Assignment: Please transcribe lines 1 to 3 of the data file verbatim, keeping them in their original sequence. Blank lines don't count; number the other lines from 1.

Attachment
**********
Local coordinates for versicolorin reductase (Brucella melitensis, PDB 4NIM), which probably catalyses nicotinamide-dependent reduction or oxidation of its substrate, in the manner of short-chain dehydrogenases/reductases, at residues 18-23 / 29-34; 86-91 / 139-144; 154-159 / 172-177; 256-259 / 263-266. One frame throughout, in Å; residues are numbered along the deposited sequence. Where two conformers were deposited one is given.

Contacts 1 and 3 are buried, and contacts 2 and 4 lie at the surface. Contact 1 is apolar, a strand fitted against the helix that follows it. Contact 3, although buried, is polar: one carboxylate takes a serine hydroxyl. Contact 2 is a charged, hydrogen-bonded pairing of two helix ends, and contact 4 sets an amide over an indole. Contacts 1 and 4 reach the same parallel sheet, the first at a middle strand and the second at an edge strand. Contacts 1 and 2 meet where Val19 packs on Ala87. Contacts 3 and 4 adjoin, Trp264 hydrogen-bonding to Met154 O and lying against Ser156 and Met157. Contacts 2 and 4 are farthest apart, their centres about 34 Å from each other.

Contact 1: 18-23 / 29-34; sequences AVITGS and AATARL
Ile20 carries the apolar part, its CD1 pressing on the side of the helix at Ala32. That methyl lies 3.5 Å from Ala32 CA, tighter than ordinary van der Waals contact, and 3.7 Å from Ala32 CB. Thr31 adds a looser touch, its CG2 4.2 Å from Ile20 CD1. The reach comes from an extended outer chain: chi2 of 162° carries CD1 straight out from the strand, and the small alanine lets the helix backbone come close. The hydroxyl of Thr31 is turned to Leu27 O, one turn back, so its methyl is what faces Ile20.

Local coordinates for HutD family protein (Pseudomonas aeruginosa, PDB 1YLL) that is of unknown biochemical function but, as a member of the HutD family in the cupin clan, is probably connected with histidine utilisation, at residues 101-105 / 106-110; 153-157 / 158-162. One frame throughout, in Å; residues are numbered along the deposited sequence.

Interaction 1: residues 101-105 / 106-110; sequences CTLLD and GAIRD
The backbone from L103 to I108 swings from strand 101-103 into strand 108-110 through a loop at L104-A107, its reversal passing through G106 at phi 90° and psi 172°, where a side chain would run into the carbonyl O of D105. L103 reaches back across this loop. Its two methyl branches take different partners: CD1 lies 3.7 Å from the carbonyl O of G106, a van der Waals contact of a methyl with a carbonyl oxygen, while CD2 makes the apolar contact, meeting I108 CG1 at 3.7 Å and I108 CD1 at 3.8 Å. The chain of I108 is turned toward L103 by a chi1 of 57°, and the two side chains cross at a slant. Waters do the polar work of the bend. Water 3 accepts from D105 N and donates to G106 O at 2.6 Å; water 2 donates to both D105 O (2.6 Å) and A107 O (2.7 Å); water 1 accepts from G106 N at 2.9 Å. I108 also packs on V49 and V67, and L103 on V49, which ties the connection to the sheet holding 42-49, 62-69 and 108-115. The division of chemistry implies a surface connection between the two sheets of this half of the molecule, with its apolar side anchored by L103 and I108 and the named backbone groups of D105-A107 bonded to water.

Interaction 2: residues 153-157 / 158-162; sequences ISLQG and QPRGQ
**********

Local coordinates for versicolorin reductase (Brucella melitensis, PDB 4NIM), which probably catalyses nicotinamide-dependent reduction or oxidation of its substrate, in the manner of short-chain dehydrogenases/reductases, at residues 18-23 / 29-34; 86-91 / 139-144; 154-159 / 172-177; 256-259 / 263-266. One frame throughout, in Å; residues are numbered along the deposited sequence. Where two conformers were deposited one is given.

Contacts 1 and 3 are buried, and contacts 2 and 4 lie at the surface. Contact 1 is apolar, a strand fitted against the helix that follows it. Contact 3, although buried, is polar: one carboxylate takes a serine hydroxyl. Contact 2 is a charged, hydrogen-bonded pairing of two helix ends, and contact 4 sets an amide over an indole. Contacts 1 and 4 reach the same parallel sheet, the first at a middle strand and the second at an edge strand. Contacts 1 and 2 meet where Val19 packs on Ala87. Contacts 3 and 4 adjoin, Trp264 hydrogen-bonding to Met154 O and lying against Ser156 and Met157. Contacts 2 and 4 are farthest apart, their centres about 34 Å from each other.

Contact 1: 18-23 / 29-34; sequences AVITGS and AATARL